Osawa, Sandra SunrisingLighting the Seventh Fire1994Seattle: Upstream Productions

As is the case with many contemporary documentaries taking cultural phenomena as their subject, Sandra Osawa’s LIGHTING THE SEVENTH FIRE was made without the collaboration or association of anthropologists. Rather, it was created by a Makah activist more intent upon achieving a specific political objective (presenting the Chippewa side of the spearfishing conflict) than upon creating a film that would fulfill particular anthropological objectives. However, this does not prevent Osawa’s film from having heuristic value for the field of anthropology, since a filmmaker’s intention never wholly determines how a film is received and used. While the filmmaker can guide the audience through the viewing process, ultimately, it is the audience which decides how to interpret the film. Consequently, the film may be of relevance to its audience for a myriad of reasons, including some unforseen by the filmmaker. So, in lieu of looking to the filmmaker, I argue that it would be more profitable to look to the filmic content in order to assess the significance of LIGHTING THE SEVENTH FIRE for the study and practice of anthropology.|||LIGHTING THE SEVENTH FIRE records the story of and the events surrounding the decision by the Tribble brothers (Lac Courts Oreilles) to reassert the fishing and hunting rights accorded them under the 1837 treaty signed between the Chippewa nation and the United States government. Through interviews conducted by Osawa with a number of Chippewa, the audience learns that, although these rights were secured by the ancestors of living Chippewa to ensure the survival of their descendants, the state of Wisconsin, through a phenomenon called *creeping jurisdiction*, barred Chippewa from exercising these rights for the greater part of this century. Chippewa caught fishing and hunting in areas to which they had legal access were often arrested and their equipment confiscated. In their efforts to obtain justice, a number of Chippewa organized a council which appealed to the U.S. courts for a ruling that would affirm their rights, and, in 1983, the Chicago Court of Appeals decided that the state of Wisconsin lacked the legal authority to prevent Chippewa from hunting and fishing. However, the Chippewa found themselves confronted by another opponent in the form of sportfishers and non-native locals. As the film so poignantly shows, hostile protesters chanting racial slurs and employing other intimidation tactics met small groups of Chippewa at the boatlandings in the hopes of deterring them from fishing. This racism is underscored in a couple of key interviews with people, both native and non-native, in which the interviewees provide evidence in support of the film’s implicit argument that the Chippewa have been made the scapegoats for the region’s diminishing supply of walleyes. With all attention directed at Chippewa spearfishers, the damage done to the region’s lakes by local fishing industries, environmental pollution, and tourism went unremarked and unchallenged. Fortunately, the Chippewa prevailed in this most recent battle over fishing rights, and, using the Chippewa prophecy of the seven fires as a metaphor to interpret these events, the film suggests that the Chippewa have entered a period of cultural renewal in which their fortunes will take a turn for the better. However, it is equally clear that while the battle may have been won, the war has yet to end.|||With respect to anthropology, LIGHTING THE SEVENTH FIRE is an interesting and instructive film. First, unlike many classic ethnographic films which aspire to paint a neutral and descriptive portrait of a given society, LIGHTING THE SEVENTH FIRE focuses upon an issue of great political and cultural relevance to the subjects of the film, thereby making a positive contribution to their, rather than simply *our*, community. Second, it shows how the Chippewa have used the U.S. legal system as a forum in which to conduct their fights against discrimination and oppression. Furthermore, it shows how they used the jurisictional hierarchy to their advantage by using their status as a nation invested with treaty making powers to bypass county and state courts for federal courts possessing the authority to overrule illegal and discriminatory decisions made at the local level. Third, LIGHTING THE SEVENTH FIRE reveals the injustice and irony in people’s condemnation of Chippewa spearfishers for the depletion of the Great Lakes’ walleyes when sportsfishing and fishing industries proliferate in the area, and, thus provides the catalyst for either critical inquiry or class discussion regarding how economic inequalities and downturns not only aggravate pre-existing racial/ethnic strife within a community, but how they often lead to a situation in which problems that are primarily economic and ecological in nature are racialized. Fourth, LIGHTING THE SEVENTH FIRE raises the issues of cultural continuity, change and renewal, and puts forth the tantalizing idea that cultural innovations and modifications are a necessary condition for the preservation of that which is most important or central to a people or community. Last but not least, Osawa’s film stands as both a stirring testament to and indictment of the United States’ continuing inability to recognize and accomodate cultural difference.|||One of the current projects within anthropology is to make anthropological studies relevant to the subjects of analysis and description, as well as to the society which provides such studies with their legitimacy. While not an avowed anthropological text, LIGHTING THE SEVENTH FIRE fulfills both objectives. On one hand, it is a story of a native people’s struggle told from their point of view in a manner congruent with their cultural values. On the other, it is a work that transcends the boundaries of time and space to render itself applicable to communities other than that featured in the film. However, this is not to argue that no fault can be found with this film. On the contrary, one could accuse it of being too one-sided in its representation of the spearfishing conflict. For example, the events and dynamics responsible for the organized protests are underexplored, with the result that the protesters appear, for the most part, as an amorphous, homogeneous body of racists. In a related vein, the film suffers from a relative lack of attention to events external, yet integral, to the conflicts between Chippewa and non-native locals at the boatlandings.|||However, as Osawa has indicated in a press release for the Point of View series which included LIGHTING THE SEVENTH FIRE, these *oversights* were intentional, for Osawa is not a *fan of the back-and-forth documentary where you’re supposedly objective, but you’re not*. Instead, she aimed to *focus more on [personal] experiences and give voice to Native American viewpoints, because most Americans don’t know what it is like to be Indian in twentieth century America*. Furthermore, LIGHTING THE SEVENTH FIRE represents her *honor song video or [her] way of honoring people who make a stand*. Consequently, what appears from one angle to be bias or an uncritical presentational style, appears from another perspective to be a concerted attempt to redress imbalances in media coverage of and public discourse on issues regarding Native Americans. As the social science most concerned with studying its subject matter in context, LIGHTING THE SEVENTH FIRE should not be analyzed only as a self-contained document of culture, but as a cultural document in its own right, constrained and responding to many of the same social dynamics, power constellations and historical legacies invoked within the film.||||||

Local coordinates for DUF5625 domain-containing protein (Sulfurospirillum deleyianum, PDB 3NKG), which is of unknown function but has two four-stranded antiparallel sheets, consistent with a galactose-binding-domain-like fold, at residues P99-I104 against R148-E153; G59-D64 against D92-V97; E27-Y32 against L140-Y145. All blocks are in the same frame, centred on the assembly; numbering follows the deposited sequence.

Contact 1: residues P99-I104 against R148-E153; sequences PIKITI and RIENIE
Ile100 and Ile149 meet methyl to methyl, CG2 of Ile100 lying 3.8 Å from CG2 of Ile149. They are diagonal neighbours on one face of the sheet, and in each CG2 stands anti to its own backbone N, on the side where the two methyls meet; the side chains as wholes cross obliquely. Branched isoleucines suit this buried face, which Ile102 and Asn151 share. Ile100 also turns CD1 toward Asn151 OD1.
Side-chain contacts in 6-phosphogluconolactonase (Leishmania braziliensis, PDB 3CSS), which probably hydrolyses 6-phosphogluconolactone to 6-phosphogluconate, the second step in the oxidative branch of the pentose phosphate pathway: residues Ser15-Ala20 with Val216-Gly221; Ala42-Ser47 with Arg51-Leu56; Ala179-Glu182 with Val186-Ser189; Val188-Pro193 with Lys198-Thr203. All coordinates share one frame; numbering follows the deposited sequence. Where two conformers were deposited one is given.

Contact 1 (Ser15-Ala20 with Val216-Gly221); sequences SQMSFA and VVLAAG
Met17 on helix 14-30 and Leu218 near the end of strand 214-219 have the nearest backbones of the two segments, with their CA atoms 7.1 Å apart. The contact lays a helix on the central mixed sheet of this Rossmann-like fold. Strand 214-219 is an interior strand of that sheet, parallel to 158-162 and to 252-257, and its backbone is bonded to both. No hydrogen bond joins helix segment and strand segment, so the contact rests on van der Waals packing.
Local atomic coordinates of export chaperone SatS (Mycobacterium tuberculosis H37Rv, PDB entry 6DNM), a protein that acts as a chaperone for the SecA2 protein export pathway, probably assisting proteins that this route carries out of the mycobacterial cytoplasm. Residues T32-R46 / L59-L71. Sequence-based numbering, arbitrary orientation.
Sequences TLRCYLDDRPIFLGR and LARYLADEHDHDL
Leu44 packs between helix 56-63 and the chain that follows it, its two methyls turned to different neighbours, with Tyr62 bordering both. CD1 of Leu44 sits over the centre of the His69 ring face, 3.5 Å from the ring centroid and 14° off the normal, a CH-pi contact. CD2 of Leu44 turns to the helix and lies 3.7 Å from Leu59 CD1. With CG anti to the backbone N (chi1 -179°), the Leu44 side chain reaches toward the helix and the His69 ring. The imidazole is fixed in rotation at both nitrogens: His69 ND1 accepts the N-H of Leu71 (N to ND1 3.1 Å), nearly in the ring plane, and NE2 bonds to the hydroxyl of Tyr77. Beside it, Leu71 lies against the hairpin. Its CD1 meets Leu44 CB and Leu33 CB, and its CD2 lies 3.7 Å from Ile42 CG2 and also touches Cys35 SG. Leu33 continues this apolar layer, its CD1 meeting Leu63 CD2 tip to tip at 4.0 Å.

Elizabeth NozneskyAnthropology Department, Temple University